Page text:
Prognostication and Prescription: A Wrap-up and Look Ahead

Expect several changes in higher education to intensify in 2022. Families and students should look for universities that willingly respond to a changing world: a triangle of triage is at work.

Enrollment at regional universities has been a challenge this year. COVID-19 played its part. Still, the greater impact resulted from those universities which don’t recognize that students are evolving, their numbers are diminishing and the expectations of university experiences are progressing. More and more students are nontraditional, working full or part-time, raising families, and in other ways engaged in activities that compete with the conventional and consuming nature of the college experience. The number of college-ready high school graduates is shrinking. In addition, the US birth rate is low, nearly the lowest ever recorded, and the nature of the value equation in higher education is in flux. Expectations and demands for viable value increase as costs go up. Modern students have different expectations of universities. Nonresidential students are less engaged with Greek life, intercollegiate athletics, clubs and organizations, and other activities which traditionally consume students’ time. Students want to attend college, take courses, improve their employment outlook, work and raise a family, and oftentimes all simultaneously.

The pinch on enrollment is most pronounced at regional institutions. Purposeful change will require unique approaches to serving diverse populations of students. The idea that college students are monolithic and that their needs and aspirations can be collectively predicted is a mirage. Major national universities may be able to do business as usual for now, but not regionals. Is this a reactive “Chicken Little – the sky is falling” forecast? No, but rather a sober and necessary reaction to a rapidly shifting reality.

Enrollment patterns will continue to evolve.

Some have seen online education as a panacea to meet the needs of nontraditional students in the twenty-first century. However, in the coming year and extended future, even traditional college students will increasingly hybridize (interchange on-campus and online study) the educational experience. Students may have transcripts with courses from a dozen or more institutions, coupled with simultaneous work and family life as alternatives for conventional “extra-curricular activities.” To be sure, the COVID-19 experience brought about changes. But that abrupt aberration has also brought a long-simmering, now boiling, need to provide alternatives to the surface. The four-year encampment on a university campus resembles a monastery to the current generation. Our new wave of students expect the opportunity to integrate personal, work and study life into a tailored, individualized, integrated whole – a customized experience that works for them.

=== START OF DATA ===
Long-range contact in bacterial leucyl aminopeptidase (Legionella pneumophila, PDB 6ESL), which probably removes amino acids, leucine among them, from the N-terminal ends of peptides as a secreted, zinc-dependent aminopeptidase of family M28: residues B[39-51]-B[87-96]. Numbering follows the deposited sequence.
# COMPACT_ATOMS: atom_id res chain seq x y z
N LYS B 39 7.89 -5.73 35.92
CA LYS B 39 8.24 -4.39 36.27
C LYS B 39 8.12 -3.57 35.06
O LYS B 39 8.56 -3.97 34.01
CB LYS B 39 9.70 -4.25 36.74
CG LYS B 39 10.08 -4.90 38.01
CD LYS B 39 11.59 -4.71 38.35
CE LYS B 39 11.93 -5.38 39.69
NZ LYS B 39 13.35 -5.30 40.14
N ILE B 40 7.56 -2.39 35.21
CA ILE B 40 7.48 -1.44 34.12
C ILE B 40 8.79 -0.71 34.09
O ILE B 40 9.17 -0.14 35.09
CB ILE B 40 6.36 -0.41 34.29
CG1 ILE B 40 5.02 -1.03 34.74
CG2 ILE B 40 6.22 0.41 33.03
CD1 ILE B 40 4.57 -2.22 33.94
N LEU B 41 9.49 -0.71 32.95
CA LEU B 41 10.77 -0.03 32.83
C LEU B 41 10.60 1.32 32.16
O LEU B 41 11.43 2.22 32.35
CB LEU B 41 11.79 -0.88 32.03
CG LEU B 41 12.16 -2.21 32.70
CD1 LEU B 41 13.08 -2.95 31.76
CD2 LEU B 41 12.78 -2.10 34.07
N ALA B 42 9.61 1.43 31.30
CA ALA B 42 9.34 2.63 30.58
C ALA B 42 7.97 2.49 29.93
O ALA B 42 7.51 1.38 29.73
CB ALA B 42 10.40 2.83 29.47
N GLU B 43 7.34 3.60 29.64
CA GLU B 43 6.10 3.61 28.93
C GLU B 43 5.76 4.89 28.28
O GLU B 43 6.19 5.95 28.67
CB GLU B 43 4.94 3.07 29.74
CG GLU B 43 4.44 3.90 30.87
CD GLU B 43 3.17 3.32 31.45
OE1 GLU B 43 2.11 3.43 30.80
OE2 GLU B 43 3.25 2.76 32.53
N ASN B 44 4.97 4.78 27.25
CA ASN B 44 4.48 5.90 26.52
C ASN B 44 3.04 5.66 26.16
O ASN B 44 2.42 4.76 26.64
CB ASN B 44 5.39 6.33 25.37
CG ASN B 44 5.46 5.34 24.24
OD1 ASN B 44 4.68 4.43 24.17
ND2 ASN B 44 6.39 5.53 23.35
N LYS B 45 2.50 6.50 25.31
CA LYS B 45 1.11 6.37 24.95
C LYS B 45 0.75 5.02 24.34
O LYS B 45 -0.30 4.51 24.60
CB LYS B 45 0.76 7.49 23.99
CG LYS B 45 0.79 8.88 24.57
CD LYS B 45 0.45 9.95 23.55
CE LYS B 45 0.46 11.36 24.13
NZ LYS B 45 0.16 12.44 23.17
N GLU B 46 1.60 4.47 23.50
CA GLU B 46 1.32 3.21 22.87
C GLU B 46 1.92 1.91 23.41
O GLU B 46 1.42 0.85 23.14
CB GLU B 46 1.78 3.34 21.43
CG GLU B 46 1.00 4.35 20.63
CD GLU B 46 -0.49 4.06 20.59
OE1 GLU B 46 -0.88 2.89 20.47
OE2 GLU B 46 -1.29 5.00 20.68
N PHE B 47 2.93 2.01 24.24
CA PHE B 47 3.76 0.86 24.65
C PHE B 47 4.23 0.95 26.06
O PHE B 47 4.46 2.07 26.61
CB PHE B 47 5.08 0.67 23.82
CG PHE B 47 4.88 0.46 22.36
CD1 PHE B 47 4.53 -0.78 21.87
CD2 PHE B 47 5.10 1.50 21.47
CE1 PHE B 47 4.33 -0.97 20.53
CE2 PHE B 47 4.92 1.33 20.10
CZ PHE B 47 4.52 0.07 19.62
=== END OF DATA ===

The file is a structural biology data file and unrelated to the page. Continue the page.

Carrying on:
Too many in leadership of educational institutions are too comfortable in programs that embrace century-old conventions. In 2022, expect to see universities grow hybrid opportunities, diminishing the distance between on-campus and online. Distinctions will vanish. I know current students who live in university residence halls, eat in university dining halls, and take all their classes online. New breeds of students expect more possibilities.

Online and on-campus instructional modes will merge until distinctions disappear.

Changing needs and aspirations of their constituents, aka students, have caught the attention of state legislators and appointed officials. There has been irregular growth and a wandering of purpose in much of post-secondary education for the last fifty years. Affordability, discounting, changing demographics, corporate/institution partnerships, learning and teaching management systems, competency-based education, micro-Masters programs, and many other experimental, often risky approaches are being developed. Some are successful; some are not. Entrepreneurship drives innovation and inevitable failures as the whole enterprise respond effectively to shifting forces at work. The clarion call from students and families alike is a receptiveness to programs that fit real needs, for real students, with real aspirations. Too many universities are and have been reluctant to abandon the comfort and predictability of the status quo.

Leaders, students and families will expect innovation and welcome thoughtful risk.  

These and other changes on the horizon will continue to affect college and university life for all. There will be change. It will be uncomfortable. It is inevitable. Students and institutions who embrace thoughtful change will succeed in 2022 and beyond. Those who refuse will struggle, and some, to the point of calcification and extinction.

Comfort and predictability ain’t what they used to be.

Walter V. Wendler is President of West Texas A&M University. His weekly columns are available at

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